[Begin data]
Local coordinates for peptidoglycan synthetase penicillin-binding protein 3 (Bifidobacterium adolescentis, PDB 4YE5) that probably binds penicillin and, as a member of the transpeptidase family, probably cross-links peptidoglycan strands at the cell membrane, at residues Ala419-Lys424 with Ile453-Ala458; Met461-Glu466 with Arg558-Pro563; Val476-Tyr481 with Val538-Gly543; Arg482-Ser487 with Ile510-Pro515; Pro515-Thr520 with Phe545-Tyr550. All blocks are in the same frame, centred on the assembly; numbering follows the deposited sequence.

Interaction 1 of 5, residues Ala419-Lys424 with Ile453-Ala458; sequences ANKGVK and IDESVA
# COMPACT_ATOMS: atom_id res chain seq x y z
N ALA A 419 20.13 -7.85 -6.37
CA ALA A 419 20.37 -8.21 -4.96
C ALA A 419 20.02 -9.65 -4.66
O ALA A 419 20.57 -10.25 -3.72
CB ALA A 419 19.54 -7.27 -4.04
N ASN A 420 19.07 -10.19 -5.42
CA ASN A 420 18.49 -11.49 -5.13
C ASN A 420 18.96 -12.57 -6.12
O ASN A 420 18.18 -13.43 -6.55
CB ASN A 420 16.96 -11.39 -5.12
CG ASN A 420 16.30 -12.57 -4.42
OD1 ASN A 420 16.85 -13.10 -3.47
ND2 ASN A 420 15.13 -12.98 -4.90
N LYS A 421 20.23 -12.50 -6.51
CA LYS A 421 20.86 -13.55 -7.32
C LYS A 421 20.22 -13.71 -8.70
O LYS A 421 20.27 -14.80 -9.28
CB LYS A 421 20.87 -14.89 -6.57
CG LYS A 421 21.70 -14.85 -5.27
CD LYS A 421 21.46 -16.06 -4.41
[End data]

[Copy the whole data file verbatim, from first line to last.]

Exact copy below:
Local coordinates for peptidoglycan synthetase penicillin-binding protein 3 (Bifidobacterium adolescentis, PDB 4YE5) that probably binds penicillin and, as a member of the transpeptidase family, probably cross-links peptidoglycan strands at the cell membrane, at residues Ala419-Lys424 with Ile453-Ala458; Met461-Glu466 with Arg558-Pro563; Val476-Tyr481 with Val538-Gly543; Arg482-Ser487 with Ile510-Pro515; Pro515-Thr520 with Phe545-Tyr550. All blocks are in the same frame, centred on the assembly; numbering follows the deposited sequence.

Interaction 1 of 5, residues Ala419-Lys424 with Ile453-Ala458; sequences ANKGVK and IDESVA
# COMPACT_ATOMS: atom_id res chain seq x y z
N ALA A 419 20.13 -7.85 -6.37
CA ALA A 419 20.37 -8.21 -4.96
C ALA A 419 20.02 -9.65 -4.66
O ALA A 419 20.57 -10.25 -3.72
CB ALA A 419 19.54 -7.27 -4.04
N ASN A 420 19.07 -10.19 -5.42
CA ASN A 420 18.49 -11.49 -5.13
C ASN A 420 18.96 -12.57 -6.12
O ASN A 420 18.18 -13.43 -6.55
CB ASN A 420 16.96 -11.39 -5.12
CG ASN A 420 16.30 -12.57 -4.42
OD1 ASN A 420 16.85 -13.10 -3.47
ND2 ASN A 420 15.13 -12.98 -4.90
N LYS A 421 20.23 -12.50 -6.51
CA LYS A 421 20.86 -13.55 -7.32
C LYS A 421 20.22 -13.71 -8.70
O LYS A 421 20.27 -14.80 -9.28
CB LYS A 421 20.87 -14.89 -6.57
CG LYS A 421 21.70 -14.85 -5.27
CD LYS A 421 21.46 -16.06 -4.41